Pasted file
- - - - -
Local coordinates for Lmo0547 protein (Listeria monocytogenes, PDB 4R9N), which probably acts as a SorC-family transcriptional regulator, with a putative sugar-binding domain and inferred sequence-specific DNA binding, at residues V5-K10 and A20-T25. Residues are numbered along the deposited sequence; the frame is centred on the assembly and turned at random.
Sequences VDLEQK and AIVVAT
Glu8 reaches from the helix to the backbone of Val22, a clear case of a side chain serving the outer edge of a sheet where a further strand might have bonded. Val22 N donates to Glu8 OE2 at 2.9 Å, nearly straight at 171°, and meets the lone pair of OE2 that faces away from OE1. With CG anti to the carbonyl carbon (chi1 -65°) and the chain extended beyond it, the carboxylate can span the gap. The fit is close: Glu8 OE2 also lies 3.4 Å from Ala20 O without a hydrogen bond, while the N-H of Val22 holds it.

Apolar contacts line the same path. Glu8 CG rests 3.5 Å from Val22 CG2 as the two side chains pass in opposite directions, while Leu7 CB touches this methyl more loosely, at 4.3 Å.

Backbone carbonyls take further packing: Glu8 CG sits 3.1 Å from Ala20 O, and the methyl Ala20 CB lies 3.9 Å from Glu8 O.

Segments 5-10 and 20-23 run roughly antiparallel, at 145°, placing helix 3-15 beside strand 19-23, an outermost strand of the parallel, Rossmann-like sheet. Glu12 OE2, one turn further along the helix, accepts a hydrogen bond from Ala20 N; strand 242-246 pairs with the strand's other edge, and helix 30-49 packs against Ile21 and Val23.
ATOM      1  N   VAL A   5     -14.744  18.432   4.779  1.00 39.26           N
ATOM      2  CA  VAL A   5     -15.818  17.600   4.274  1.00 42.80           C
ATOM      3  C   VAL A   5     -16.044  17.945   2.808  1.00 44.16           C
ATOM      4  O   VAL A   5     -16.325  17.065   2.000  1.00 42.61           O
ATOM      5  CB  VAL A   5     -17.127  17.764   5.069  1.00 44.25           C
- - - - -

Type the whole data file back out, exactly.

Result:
Local coordinates for Lmo0547 protein (Listeria monocytogenes, PDB 4R9N), which probably acts as a SorC-family transcriptional regulator, with a putative sugar-binding domain and inferred sequence-specific DNA binding, at residues V5-K10 and A20-T25. Residues are numbered along the deposited sequence; the frame is centred on the assembly and turned at random.
Sequences VDLEQK and AIVVAT
Glu8 reaches from the helix to the backbone of Val22, a clear case of a side chain serving the outer edge of a sheet where a further strand might have bonded. Val22 N donates to Glu8 OE2 at 2.9 Å, nearly straight at 171°, and meets the lone pair of OE2 that faces away from OE1. With CG anti to the carbonyl carbon (chi1 -65°) and the chain extended beyond it, the carboxylate can span the gap. The fit is close: Glu8 OE2 also lies 3.4 Å from Ala20 O without a hydrogen bond, while the N-H of Val22 holds it.

Apolar contacts line the same path. Glu8 CG rests 3.5 Å from Val22 CG2 as the two side chains pass in opposite directions, while Leu7 CB touches this methyl more loosely, at 4.3 Å.

Backbone carbonyls take further packing: Glu8 CG sits 3.1 Å from Ala20 O, and the methyl Ala20 CB lies 3.9 Å from Glu8 O.

Segments 5-10 and 20-23 run roughly antiparallel, at 145°, placing helix 3-15 beside strand 19-23, an outermost strand of the parallel, Rossmann-like sheet. Glu12 OE2, one turn further along the helix, accepts a hydrogen bond from Ala20 N; strand 242-246 pairs with the strand's other edge, and helix 30-49 packs against Ile21 and Val23.
ATOM      1  N   VAL A   5     -14.744  18.432   4.779  1.00 39.26           N
ATOM      2  CA  VAL A   5     -15.818  17.600   4.274  1.00 42.80           C
ATOM      3  C   VAL A   5     -16.044  17.945   2.808  1.00 44.16           C
ATOM      4  O   VAL A   5     -16.325  17.065   2.000  1.00 42.61           O
ATOM      5  CB  VAL A   5     -17.127  17.764   5.069  1.00 44.25           C